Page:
Mass paranoia and accusations swept across the land in the Great Purges of the 1930s. After show trials in kangaroo courts, the accused would be evicted from their homes and exiled to Siberian Gulags, if lucky – and immediately shot, if not.

None of these horrors are in doubt. There is a lot of bloodshed and violence to be accounted for, but was it all done at the behest of one man alone?

There is a lot of bloodshed and violence to be accounted for, but was it all done at the behest of one man alone?

Stalinism went beyond Stalin. The historiography shows that large portion of the population was more than willing to participate in Stalinism. There is a lesson to be learned here, if we wish to fight the dictatorships of the present.

Collectivization was big task. Such economic reform was the push to get citizens of the USSR to nationalize their possessions, farmland, and estates into a single collective.  Many Ukrainians refused to yield to be part of collective farms.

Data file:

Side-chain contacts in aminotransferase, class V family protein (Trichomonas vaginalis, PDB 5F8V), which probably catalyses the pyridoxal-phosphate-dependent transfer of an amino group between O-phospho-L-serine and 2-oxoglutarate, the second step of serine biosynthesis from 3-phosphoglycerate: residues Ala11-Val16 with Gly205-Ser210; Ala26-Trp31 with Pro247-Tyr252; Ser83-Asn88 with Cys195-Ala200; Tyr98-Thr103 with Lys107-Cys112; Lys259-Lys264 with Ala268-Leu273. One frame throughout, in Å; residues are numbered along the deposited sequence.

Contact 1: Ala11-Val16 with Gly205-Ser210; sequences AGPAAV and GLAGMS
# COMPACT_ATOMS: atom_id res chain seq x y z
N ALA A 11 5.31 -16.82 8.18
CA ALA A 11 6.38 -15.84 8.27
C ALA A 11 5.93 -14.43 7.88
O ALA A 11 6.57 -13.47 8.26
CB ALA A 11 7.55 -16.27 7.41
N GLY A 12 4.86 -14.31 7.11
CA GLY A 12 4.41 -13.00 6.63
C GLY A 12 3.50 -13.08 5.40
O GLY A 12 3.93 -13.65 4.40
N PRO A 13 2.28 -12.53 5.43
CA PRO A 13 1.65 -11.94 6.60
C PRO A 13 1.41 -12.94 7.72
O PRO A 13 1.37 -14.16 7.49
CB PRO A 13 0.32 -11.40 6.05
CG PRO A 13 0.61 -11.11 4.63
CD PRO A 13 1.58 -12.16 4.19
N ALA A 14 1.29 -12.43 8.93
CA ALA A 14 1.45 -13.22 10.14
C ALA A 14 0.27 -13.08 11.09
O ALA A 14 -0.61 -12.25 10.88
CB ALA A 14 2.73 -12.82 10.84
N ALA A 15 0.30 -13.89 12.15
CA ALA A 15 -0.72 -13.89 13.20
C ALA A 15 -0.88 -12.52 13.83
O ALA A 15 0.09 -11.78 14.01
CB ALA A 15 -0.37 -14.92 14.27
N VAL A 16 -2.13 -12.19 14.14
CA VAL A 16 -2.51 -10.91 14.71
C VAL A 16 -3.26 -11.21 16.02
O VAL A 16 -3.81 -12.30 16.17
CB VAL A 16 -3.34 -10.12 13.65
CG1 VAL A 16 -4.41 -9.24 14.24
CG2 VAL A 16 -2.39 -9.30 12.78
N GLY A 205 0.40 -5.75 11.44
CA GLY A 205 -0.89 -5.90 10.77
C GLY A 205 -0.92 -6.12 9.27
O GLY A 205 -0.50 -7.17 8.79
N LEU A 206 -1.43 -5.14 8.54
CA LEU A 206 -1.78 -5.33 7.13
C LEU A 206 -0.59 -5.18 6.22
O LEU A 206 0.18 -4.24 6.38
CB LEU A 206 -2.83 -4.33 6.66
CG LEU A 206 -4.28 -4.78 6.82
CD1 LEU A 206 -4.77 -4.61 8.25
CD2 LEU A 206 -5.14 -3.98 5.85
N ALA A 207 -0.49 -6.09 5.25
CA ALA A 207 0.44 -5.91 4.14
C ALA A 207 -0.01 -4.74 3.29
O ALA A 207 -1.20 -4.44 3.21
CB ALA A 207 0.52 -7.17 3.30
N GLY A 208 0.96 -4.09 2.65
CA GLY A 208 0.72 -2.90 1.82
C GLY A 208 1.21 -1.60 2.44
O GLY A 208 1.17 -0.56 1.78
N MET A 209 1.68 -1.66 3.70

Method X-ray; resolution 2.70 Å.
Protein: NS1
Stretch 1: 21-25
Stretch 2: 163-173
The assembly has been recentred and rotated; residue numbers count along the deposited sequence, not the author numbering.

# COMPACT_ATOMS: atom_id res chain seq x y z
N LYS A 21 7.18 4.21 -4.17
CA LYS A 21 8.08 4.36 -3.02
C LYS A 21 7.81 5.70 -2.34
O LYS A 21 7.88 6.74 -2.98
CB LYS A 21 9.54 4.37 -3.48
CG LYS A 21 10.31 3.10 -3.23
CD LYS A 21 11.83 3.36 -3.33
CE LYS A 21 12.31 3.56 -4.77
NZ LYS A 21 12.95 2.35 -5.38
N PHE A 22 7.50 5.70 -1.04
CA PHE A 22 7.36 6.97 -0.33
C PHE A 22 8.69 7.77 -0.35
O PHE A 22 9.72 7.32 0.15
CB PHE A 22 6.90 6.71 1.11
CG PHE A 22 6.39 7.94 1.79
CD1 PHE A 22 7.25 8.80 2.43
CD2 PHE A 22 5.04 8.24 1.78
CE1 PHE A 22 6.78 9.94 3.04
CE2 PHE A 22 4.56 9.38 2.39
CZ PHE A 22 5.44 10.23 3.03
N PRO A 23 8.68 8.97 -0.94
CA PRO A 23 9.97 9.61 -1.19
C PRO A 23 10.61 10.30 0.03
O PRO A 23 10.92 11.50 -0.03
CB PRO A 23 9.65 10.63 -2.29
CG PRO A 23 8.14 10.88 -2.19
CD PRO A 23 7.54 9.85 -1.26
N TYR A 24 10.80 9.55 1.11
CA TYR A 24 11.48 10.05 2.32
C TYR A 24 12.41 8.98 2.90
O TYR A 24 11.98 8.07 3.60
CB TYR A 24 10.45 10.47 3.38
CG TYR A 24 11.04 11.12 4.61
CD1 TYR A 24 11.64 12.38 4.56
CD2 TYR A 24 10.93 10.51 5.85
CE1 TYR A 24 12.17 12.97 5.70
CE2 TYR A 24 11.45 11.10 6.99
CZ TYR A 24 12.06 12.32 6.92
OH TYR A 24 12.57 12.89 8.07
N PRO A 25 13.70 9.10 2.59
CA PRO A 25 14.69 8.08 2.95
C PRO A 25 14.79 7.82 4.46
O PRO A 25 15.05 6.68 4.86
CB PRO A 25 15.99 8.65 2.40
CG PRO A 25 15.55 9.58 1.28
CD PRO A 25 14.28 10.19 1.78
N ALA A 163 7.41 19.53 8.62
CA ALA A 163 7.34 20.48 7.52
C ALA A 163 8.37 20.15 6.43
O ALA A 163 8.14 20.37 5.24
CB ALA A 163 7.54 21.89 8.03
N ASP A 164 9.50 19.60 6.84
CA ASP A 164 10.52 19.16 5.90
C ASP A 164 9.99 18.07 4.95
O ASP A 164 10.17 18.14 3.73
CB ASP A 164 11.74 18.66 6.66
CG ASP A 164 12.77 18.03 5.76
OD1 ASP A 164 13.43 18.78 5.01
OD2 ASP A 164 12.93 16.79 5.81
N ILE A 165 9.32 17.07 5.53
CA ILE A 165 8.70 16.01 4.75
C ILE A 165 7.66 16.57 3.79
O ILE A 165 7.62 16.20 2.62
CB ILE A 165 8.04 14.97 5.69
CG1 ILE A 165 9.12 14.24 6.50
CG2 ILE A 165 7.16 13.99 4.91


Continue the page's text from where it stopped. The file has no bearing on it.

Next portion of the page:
In fact, “activists” and others aided the state in the forced collectivization of the countryside.

Hundreds of devoted communists came down from the cities to terrorize the peasantry.

These “progressives” were aided by peasants who believed in the creation of the collective farms for political and personal gain. Those under Stalin acted on their own initiative in this very anarchic part of Ukrainian history.

Collectivization couldn’t have happened without the mass support of communists on the ground.

Where did these communist supporters, the communards, come from? Before Stalin even took power, there was a massive push by students to form collectives and inspire workers and peasants to do the same. The seeds of communism were grassroots before they blossomed into atrocities.

The Great Purge is another example of a Soviet catastrophe that transcends Stalin’s “total” power, fueled by an active engagement of the population.